The product is finally out there and suddenly you’re spending your days poring over data again. You’re constantly looking at how customers use the product, talking to them about the product, and generally eating, sleeping and breathing the product. Did you solve the right problem? Do your users get the product? Will they pay for the product?

And then you do it all over again. And these days it’s not a waterfall process. You’re not doing this step by step, you’re doing this for a dozen products or features at any one time, switching from strategy to tactics in the blink of an eye.

Sound tough?

Sure it’s a tough job but it’s just about the most fun you can have with your clothes on—certainly the most fun you’re going to get paid to do. You get to define the very essence of a product, design solutions to your customers’ problems, work with everyone in the business and play a very large part in your business’s success. We’re the unsung heroes of the tech world—or at least we’d like to think so…

Discover more content on Product Management or use our Content A-Z to find even more product management content.

I often get asked what a product manager is. What do they do? Where do they come from? How do you get into product management? Why do they like sharpies so much? [caption id="attachment_12863" align="alignright" width="300"]Product Management Venn © Martin Eriksson, 2011[/caption]

In his book Inspired, Marty Cagan describes the job of the product manager as “to discover a product that is valuable, usable and feasible”. Similarly, I've always defined product management as the intersection between business, technology, and user experience (hint - only a product manager would define themselves in a Venn diagram). A good product manager must be experienced in at least one, passionate about all three, and conversant with practitioners in all.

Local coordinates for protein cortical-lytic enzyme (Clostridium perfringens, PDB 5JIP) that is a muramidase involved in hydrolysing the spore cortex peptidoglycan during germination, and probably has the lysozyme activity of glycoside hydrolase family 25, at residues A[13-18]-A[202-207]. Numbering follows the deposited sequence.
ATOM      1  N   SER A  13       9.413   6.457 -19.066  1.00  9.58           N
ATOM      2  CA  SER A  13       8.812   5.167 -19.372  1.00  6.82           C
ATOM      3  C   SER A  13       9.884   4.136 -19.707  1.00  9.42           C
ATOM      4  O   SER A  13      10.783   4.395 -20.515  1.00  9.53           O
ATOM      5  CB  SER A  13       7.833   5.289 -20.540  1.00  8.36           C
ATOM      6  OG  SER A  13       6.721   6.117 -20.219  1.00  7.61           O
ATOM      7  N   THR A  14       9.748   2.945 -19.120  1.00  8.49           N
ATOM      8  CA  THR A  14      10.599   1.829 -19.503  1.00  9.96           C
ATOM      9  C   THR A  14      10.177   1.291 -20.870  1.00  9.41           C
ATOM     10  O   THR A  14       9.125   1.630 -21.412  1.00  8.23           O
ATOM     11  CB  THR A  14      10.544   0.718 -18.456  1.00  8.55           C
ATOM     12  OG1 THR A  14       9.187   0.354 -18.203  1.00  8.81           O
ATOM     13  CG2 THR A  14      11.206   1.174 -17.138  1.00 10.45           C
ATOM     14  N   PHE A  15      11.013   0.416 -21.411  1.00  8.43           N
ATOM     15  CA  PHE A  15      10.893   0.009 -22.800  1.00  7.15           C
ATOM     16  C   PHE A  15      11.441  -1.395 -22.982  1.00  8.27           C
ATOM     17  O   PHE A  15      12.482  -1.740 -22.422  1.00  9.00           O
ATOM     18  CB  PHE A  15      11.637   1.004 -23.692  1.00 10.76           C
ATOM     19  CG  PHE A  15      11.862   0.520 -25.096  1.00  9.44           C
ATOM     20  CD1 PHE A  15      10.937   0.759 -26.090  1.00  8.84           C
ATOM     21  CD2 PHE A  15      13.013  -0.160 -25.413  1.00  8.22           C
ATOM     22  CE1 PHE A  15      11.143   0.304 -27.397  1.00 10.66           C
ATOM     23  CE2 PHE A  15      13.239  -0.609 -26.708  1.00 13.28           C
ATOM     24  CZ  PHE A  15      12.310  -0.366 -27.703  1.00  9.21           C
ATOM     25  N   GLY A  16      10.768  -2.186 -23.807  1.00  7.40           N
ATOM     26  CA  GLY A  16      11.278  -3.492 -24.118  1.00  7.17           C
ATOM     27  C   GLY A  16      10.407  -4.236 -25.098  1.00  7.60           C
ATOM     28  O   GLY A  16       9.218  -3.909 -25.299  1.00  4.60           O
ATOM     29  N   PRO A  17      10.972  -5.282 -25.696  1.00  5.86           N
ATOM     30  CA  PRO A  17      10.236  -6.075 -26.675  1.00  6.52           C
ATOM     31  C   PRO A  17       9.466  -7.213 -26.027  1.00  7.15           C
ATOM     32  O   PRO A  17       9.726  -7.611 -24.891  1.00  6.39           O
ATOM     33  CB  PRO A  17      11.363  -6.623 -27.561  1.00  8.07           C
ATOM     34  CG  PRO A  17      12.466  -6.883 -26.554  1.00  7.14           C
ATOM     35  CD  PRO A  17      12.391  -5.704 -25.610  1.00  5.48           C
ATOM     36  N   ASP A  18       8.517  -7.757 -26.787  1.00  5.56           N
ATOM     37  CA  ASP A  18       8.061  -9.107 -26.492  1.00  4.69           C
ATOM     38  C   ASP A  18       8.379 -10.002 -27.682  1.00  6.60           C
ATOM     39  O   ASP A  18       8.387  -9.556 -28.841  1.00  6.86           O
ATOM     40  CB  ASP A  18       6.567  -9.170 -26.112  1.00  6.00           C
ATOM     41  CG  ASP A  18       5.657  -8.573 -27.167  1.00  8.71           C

Business

Product Management is above all else a business function, focused on maximising business value from a product. Product Managers should be obsessed with optimising a product to achieve the business goals while maximising return on investment. Sorry, this does mean that you are a suit—but you don't have to wear one.

Technology

There's no point defining what to build if you don't know how it will get built. This doesn't mean a Product Manager needs to sit down and code. However, understanding the technology stack and level of effort involved is crucial to making the right decisions. This is even more important in an Agile world where Product Managers spend more time daily with the development team than with anyone else inside the business.

User Experience

Last but not least the Product Manager is the voice of the user inside the business and must be passionate about the user experience. Again this doesn't mean being a pixel pusher but you do need to be out there testing the product, talking to users and getting that feedback first hand— especially in a start-up.

Manage what exactly?

Why do you need this breadth of skills? Because the role itself is incredibly broad and varied and you'll be using them every day.

Vision

It starts with setting a vision for the product. This requires you to research, research, and research some more your market, your customer, and the problem they have that you're trying to solve. You have to assimilate huge amounts of information—feedback from clients, quantitative data from your web analytics, research reports, market trends and statistics. You need to know everything about your market and your customer, and then mix all that information with a healthy dose of creativity to define a vision for your product. Once you have a vision, you have to spread the word in your business. Get dogmatic, evangelical even, about the utopia that is your product. If you can't get passionate about it, you're in the wrong job or you didn't come up with a very good vision. Your success, and that of your product, relies on every team member. From sales to a developer, understanding that vision and being at least a little bit passionate about it as well is important.